Archive for August, 2009

Boosting our financial social media team

We are increasingly being approached by financial companies or organisations who are interested in how they can use social media as part of their financial communications messaging.

One of the services we offer in this area is social media audits to carry out research into the conversations that are taking place around companies, and to identify the issues that could impact upon their reputation and standing in the markets. Audits, for example, can be used pre and post AGMs; in the run up to and after key results announcements and as a way of keeping in touch with how influencers in the market are reacting to an organisation’s business developments. Audits help communications professionals to understand how they can use social networks and social tools to understand and engage with key stakeholders, fans and critics before others take ownership of the conversation.

Phil Davis, who used to be a staff journalist for The Financial Times will be helping us assess the data we unearth during specific social media audits. Phil now freelances for the FT and the Economist Group and also writes for the British Airways First Class magazine. He will help us test the credibility of blogs and other social network sites  which are commenting on the activities of a company, and will provide his own insights based on the conversations taking place.

We believe that audit research tools require the involvement of social media experts and industry experts in order to deliver real value to the companies who are keen to understand more about how they and their brands are being affected by social media. If you are interested to know more about our social media audits please get in touch to see how we could help you.

Climate change blog entered for Forrester Groundswell awards

The David Hone climate change blog - which we are working on with our partners, Headshift, has been entered for a  2009 Forrester Groundswell Award. David  Hone serves as the senior climate change advisor for Shell and is vice chairman of the International Emissions Trading Association.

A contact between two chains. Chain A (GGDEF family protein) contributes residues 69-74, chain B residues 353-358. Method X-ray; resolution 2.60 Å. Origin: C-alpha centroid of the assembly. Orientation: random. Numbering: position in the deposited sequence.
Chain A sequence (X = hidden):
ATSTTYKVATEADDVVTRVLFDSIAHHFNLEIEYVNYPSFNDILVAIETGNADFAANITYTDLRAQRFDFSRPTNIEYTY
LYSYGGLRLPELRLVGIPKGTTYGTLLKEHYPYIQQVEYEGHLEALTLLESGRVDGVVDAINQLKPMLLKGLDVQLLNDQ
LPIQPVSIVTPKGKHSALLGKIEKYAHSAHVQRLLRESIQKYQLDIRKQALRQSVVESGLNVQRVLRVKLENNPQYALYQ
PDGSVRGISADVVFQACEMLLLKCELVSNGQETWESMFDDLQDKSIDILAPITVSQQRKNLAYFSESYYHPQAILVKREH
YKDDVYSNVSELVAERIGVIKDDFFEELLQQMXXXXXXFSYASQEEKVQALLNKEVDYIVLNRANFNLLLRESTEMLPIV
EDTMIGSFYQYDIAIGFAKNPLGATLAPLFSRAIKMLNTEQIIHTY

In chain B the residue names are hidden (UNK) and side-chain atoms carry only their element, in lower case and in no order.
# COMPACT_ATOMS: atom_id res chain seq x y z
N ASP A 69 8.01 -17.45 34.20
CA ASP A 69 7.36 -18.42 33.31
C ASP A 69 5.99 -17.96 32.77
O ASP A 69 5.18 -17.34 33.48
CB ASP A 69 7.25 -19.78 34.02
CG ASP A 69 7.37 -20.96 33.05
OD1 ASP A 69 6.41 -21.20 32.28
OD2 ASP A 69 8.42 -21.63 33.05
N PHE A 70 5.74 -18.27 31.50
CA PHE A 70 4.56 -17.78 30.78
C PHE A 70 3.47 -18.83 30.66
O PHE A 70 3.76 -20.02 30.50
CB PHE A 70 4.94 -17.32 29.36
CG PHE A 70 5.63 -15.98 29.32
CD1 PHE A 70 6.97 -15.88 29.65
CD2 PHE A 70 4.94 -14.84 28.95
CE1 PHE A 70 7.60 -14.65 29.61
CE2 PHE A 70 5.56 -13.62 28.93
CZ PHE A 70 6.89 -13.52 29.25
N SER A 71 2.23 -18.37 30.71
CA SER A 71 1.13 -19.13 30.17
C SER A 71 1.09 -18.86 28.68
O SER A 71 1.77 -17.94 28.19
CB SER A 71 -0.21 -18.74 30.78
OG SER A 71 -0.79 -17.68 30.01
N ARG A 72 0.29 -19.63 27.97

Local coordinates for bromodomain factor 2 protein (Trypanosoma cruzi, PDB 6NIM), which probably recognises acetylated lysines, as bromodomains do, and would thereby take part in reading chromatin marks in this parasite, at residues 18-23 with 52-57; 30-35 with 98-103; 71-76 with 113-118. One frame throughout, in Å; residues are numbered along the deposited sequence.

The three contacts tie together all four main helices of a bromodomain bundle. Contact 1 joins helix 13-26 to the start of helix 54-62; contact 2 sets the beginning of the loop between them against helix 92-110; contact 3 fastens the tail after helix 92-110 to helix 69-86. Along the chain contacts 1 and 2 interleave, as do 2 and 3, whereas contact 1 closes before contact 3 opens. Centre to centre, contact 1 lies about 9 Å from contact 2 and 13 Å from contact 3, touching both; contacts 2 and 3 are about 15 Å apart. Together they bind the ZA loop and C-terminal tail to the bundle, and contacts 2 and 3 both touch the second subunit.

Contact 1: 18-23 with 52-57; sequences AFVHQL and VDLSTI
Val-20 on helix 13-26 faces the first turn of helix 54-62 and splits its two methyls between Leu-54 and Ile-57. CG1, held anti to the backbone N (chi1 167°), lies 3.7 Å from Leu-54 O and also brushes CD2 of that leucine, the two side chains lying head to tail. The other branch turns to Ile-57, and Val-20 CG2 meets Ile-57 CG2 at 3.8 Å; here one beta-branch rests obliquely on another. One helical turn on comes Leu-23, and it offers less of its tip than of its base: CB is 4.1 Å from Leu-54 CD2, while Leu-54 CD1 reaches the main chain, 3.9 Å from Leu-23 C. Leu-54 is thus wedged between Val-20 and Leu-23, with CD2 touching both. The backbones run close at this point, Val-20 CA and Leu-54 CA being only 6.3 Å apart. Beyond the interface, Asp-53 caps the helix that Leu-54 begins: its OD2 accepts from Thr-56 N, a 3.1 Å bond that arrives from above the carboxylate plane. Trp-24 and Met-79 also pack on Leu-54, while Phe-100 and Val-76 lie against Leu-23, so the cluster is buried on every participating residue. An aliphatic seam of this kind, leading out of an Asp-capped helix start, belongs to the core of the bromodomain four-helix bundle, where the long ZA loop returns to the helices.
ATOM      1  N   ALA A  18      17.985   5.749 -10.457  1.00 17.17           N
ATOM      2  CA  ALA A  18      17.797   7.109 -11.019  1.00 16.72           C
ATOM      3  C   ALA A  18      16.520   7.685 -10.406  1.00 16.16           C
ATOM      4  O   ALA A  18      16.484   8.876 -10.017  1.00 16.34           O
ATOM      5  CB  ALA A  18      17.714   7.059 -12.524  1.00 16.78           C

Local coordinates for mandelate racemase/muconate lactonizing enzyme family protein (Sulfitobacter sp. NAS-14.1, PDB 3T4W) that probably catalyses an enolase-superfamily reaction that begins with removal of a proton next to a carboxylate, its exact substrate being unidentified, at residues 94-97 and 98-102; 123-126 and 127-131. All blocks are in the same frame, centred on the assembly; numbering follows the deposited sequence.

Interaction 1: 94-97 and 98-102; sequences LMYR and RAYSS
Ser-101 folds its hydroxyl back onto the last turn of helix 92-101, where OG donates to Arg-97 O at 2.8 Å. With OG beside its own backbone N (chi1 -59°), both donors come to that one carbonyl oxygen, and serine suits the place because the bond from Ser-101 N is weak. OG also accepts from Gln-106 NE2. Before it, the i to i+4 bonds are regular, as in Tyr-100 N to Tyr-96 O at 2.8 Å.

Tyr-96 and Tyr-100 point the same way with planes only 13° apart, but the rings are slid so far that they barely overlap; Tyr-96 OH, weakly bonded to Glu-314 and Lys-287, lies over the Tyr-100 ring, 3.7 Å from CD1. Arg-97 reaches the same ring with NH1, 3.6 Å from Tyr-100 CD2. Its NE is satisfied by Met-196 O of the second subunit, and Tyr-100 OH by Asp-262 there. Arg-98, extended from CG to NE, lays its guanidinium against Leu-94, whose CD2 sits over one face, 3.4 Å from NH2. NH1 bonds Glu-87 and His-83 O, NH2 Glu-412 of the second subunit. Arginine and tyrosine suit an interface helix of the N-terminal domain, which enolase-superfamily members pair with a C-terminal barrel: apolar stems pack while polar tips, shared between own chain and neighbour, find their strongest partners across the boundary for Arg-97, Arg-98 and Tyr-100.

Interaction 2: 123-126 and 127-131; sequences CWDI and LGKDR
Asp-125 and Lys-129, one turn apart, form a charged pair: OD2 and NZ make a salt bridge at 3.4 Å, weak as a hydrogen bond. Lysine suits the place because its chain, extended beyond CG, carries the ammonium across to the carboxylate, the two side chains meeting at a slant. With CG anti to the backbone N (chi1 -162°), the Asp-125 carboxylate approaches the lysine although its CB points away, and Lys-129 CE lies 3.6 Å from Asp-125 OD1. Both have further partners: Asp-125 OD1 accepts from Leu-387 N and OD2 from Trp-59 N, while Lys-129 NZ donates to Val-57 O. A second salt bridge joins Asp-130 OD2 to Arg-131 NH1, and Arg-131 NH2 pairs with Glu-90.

To date, David Hone’s blog has covered a broad range of topics ranging from electric cars to global carbon trading. The blog has featured a wide variety of content, including a video interview with high profile environmental authors such as James Lovelock — author of The Vanishing Face of Gaia, and a personal diary sharing stunning photographs of a recent trip to the Antarctic. The content has so far been syndicated on about 14 other climate change blogs, contributing to debates and online conversations.

From the outset, David Hone’s blog has focused clearly on the practical side of implementing climate change policies. The blog is lightly moderated and all contributors are informed of the house policy. It has attracted a range of comments and is taking Shell into a more open and personal conversation with its key online audiences.

Read more about our entry here.

If you would like to read David Hone’s blog, please go here.

How EMC re-built and re-branded using social media

Here’s an interesting case study/interview with EMC about how they have used social media to grow the business. They have even used career fairs at Second Life – and they work!

Full interview/case study is here.

Social Media Revolution

Any doubts about whether or not social media is a trend or a permanent shift? I recommend you watch this short video which is packed with useful statistics.

Social Media is for B2B too!

Some companies are still wondering if social media works in a B2B context. It does.  Social media does not positively discriminate for or against any particular audience.  These new tools are available to all audiences.

For a good example of how B2B communications can be supported with social media, take a look at how IBM used social media to energise customers for a conference held earlier this year. IBM used twitter, blogs, video and linked in to generate a buzz around the conference and to get people participating.

Enjoying social media